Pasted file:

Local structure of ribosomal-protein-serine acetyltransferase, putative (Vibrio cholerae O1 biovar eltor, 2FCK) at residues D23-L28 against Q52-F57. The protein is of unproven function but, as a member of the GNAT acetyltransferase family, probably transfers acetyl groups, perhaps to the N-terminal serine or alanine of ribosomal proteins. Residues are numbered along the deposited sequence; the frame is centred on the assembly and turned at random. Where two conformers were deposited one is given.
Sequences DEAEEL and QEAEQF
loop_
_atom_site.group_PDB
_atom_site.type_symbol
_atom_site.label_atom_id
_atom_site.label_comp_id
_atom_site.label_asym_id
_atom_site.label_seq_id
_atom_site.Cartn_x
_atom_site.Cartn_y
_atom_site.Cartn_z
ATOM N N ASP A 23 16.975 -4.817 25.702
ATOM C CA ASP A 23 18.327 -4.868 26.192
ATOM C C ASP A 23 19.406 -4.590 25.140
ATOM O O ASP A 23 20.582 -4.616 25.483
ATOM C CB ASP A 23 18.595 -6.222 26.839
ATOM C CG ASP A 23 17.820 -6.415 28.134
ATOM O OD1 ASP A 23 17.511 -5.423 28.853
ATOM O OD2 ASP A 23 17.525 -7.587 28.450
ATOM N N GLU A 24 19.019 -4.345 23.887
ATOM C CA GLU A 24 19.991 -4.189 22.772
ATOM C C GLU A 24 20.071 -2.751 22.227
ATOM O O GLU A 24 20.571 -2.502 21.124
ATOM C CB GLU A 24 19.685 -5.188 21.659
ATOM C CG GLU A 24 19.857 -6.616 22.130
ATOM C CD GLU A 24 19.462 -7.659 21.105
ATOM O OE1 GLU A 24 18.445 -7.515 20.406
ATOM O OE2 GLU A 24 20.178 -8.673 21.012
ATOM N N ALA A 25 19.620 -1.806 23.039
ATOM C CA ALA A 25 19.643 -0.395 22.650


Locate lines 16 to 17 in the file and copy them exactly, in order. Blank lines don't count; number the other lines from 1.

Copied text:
ATOM O O ASP A 23 20.582 -4.616 25.483
ATOM C CB ASP A 23 18.595 -6.222 26.839